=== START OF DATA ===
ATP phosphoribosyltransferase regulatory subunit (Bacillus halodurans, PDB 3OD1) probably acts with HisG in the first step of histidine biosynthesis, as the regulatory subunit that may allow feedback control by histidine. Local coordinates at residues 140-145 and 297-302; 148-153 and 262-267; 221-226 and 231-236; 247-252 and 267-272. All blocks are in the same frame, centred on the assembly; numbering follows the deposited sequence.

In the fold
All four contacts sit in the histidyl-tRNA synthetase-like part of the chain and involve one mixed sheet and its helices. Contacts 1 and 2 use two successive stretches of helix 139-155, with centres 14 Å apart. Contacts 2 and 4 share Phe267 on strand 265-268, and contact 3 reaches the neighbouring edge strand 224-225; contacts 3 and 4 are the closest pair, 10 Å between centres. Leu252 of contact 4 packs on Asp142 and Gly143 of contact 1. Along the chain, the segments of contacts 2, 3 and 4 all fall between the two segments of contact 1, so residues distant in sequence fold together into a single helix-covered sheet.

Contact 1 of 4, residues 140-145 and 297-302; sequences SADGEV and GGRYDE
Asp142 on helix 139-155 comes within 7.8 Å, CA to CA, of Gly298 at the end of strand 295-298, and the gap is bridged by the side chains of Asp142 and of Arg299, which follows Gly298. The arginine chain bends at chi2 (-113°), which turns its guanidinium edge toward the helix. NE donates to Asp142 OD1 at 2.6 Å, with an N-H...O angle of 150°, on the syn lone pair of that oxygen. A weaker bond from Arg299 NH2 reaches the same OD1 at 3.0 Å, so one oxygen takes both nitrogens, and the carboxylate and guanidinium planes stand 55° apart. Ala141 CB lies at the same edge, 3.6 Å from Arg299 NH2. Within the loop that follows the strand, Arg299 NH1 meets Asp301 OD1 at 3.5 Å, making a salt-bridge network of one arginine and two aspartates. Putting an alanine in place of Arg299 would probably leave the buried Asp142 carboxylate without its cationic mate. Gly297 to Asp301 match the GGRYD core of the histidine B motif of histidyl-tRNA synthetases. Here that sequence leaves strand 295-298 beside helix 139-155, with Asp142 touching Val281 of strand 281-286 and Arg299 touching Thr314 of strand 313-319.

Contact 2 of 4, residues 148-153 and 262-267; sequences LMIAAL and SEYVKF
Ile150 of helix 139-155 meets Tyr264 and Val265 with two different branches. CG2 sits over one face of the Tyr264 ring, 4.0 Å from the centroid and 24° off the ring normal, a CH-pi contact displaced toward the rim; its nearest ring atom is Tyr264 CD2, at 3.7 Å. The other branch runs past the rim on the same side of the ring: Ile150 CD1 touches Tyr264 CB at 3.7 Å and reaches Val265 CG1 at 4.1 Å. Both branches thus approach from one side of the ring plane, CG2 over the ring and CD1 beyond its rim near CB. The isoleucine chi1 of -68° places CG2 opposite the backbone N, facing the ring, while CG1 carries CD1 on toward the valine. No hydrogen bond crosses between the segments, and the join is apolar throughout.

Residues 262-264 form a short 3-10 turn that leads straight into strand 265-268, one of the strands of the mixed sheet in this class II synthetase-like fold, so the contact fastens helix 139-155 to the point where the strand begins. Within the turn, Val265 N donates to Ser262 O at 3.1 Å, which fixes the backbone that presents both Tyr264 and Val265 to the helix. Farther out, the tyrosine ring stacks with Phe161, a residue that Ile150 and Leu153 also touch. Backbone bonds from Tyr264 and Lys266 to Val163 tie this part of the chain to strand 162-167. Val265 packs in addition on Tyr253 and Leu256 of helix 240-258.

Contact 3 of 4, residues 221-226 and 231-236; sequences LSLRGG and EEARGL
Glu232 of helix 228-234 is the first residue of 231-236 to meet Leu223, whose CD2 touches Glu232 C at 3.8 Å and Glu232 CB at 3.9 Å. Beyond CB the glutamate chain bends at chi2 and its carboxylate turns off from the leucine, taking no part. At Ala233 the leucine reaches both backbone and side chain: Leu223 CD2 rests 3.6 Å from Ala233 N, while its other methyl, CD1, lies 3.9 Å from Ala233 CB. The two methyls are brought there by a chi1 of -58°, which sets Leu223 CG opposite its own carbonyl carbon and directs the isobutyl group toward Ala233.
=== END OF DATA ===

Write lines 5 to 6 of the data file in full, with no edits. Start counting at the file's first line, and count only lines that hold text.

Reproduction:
Asp142 on helix 139-155 comes within 7.8 Å, CA to CA, of Gly298 at the end of strand 295-298, and the gap is bridged by the side chains of Asp142 and of Arg299, which follows Gly298. The arginine chain bends at chi2 (-113°), which turns its guanidinium edge toward the helix. NE donates to Asp142 OD1 at 2.6 Å, with an N-H...O angle of 150°, on the syn lone pair of that oxygen. A weaker bond from Arg299 NH2 reaches the same OD1 at 3.0 Å, so one oxygen takes both nitrogens, and the carboxylate and guanidinium planes stand 55° apart. Ala141 CB lies at the same edge, 3.6 Å from Arg299 NH2. Within the loop that follows the strand, Arg299 NH1 meets Asp301 OD1 at 3.5 Å, making a salt-bridge network of one arginine and two aspartates. Putting an alanine in place of Arg299 would probably leave the buried Asp142 carboxylate without its cationic mate. Gly297 to Asp301 match the GGRYD core of the histidine B motif of histidyl-tRNA synthetases. Here that sequence leaves strand 295-298 beside helix 139-155, with Asp142 touching Val281 of strand 281-286 and Arg299 touching Thr314 of strand 313-319.

Contact 2 of 4, residues 148-153 and 262-267; sequences LMIAAL and SEYVKF